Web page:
We also campaign for changes to policies and practices to support children in conflict, working with children and young people themselves to demand their rights.   

Together with our partners we deliver our vital, life-saving work in 15 countries across Africa, Asia and the Middle East, and Latin America. In 2017 alone, we reached more than half a million children.   


Web: https://www.warchild.org.uk/   

Facebook: https://www.facebook.com/warchilduk/   

Twitter: https://twitter.com/WarChildUK   

Instagram: https://www.instagram.com/warchilduk/   

Charity number: 1071659  


Additional stats and facts:   


  • School closures have resulted in loss of education for over 1 billion children worldwide  

  • Almost one in four children living under COVID-19 lockdowns are reported to be dealing with feelings of anxiety, with many at risk of long-term psychological distress 



  • More than 90% of the population is living in extreme poverty and 80% rely on informal labour to survive.  

  • The UN states 14 million are now in acute humanitarian need and this is up from 9.4 million at the start of the year.  

  • A third of the country is facing acute food insecurity including almost 4 million people at the emergency level – one of the highest figures in the world.   

  • During COVID 19 there has been 12 incidents in which parties to the conflict carried out deliberate acts of violence or interference with healthcare workers or facilities, disturbing critical healthcare provision during COVID- 19.  

  • Decades of conflict in Afghanistan had already led to more than 3 million children – the majority girls and children from the poorest and remote areas of the county – not having access to education prior to the pandemic. Millions more are now deprived of their right to education.  

  • In April, the Ministry of Public Health stated that there were only about 300 artificial ventilation devices in Afghanistan.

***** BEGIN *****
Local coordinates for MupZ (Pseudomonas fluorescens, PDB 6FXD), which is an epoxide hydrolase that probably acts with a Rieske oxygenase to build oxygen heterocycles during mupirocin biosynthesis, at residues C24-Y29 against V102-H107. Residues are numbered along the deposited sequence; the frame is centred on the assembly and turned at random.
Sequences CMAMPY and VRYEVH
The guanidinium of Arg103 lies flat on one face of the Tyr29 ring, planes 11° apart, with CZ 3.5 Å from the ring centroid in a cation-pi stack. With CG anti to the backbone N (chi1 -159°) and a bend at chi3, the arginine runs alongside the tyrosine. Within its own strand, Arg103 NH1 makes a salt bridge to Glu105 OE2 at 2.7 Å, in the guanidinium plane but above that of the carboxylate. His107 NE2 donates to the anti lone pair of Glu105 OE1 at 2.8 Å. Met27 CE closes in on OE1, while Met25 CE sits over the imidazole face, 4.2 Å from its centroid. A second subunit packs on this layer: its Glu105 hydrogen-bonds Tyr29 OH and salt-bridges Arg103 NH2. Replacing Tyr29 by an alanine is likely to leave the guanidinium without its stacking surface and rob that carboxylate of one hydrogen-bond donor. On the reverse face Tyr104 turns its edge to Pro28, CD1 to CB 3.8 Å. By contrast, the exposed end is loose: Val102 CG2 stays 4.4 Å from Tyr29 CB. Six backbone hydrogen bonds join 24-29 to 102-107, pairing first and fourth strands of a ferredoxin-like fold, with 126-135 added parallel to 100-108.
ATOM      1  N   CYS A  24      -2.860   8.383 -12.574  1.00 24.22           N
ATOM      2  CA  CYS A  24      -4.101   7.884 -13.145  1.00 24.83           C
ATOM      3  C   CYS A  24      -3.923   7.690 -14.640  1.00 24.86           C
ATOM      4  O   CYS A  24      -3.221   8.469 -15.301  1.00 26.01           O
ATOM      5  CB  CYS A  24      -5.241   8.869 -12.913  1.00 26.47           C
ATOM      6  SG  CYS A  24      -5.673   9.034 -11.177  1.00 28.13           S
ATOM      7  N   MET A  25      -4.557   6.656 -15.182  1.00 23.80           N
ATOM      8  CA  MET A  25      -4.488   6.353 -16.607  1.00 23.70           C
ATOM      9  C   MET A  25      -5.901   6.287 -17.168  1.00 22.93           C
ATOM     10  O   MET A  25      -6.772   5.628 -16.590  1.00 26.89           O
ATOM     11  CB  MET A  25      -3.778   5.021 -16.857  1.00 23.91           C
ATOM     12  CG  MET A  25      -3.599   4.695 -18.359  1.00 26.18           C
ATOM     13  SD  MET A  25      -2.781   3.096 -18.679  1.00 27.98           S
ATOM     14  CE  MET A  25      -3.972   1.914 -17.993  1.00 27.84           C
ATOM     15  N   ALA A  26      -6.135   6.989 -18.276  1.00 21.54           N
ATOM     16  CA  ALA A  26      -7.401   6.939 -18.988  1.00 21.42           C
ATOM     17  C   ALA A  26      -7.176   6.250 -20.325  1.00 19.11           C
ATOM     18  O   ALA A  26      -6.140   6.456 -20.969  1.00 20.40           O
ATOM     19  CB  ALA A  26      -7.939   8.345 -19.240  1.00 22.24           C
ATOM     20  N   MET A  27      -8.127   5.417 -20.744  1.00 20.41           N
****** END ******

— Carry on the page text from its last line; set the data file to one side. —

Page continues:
• There are only 9·4 skilled health professionals, and 1·9 physicians, per 10 000 individuals in Afghanistan.  


Central African Republic  

  • Nearly 700,000 people are internally displaced of which 200,000 are living in camps.  

  • Over half a million remain refugees in Cameroon, Chad, the Democratic Republic of Congo and the Republic of Congo  

  • An estimated 2.2 million people in need of health assistance and medical professionals are not only dealing with recent coronavirus cases but also cases of malaria, measles, and tuberculosis. Across the border in the Democratic Republic of Congo is the outbreak of the deadly Ebola virus  

  • Most people who survive on around $2 a day.  

  • Just three ventilators are available to help save the lives of people who contract coronavirus in Central African Republic, a country of almost five million people.   

  • Increase of children in mining areas : estimated 500 cases. A large flow of adults and children have been noted to mining sites such as near Bossangoa, where 30 new cases (24 girls) of WFCL were recently documented – documentation is ongoing.  

  • Increased number of girls in mining areas who are sexually exploited in exchange for money or necessities : estimated 200 cases reported by local authorities, including a number of early pregnancies and girl mothers as a result.   

  • Increased child recruitment reported in Soungbe and Korompoko municipalities (51 cases documented in May including 15 new cases of recruitment including 4 girls)  



  • Iraq has 1.4 million internally displaced persons, approximately 300,000 living in camps and reliant on humanitarian assistance and 4.6 million IDPs.  

  • An estimated seven million people (23% of the country’s population) are living in poverty and on approximately $2 a day.   

  • The Ministry of Health estimates 20,000 doctors have left the country leaving 0.8 doctors available per 1,000 people.  



  • An estimated 80% of the population requiring some form of humanitarian or protection. Over 24 million need assistance.  

  • More than 3.6 million people have been displaced.  

  • Only 50% of Yemen’s health centres are fully functional after more than half of Yemen’s hospitals and clinics were destroyed or closed because of conflict.  

  • Over half of the facilities operating do not have general practitioners and there is an estimated ten health workers per 10,000 people which is well below the WHO minimum benchmark of 41 per 10,000.  

  • UK funded modelling by the London School of Hygiene and Tropical Medicine has predicted that there may already be over 1 million coronavirus infections in Yemen given limited mitigation measures.   

  • In the worst case scenario, the model predicts that there could be up to 10 million people infected with up to 85,000 deaths.  

  • Malnourishment has impacted on children greatly with estimates of 2 million being acutely malnourished, including nearly 360,000 suffering from severe acute malnutrition.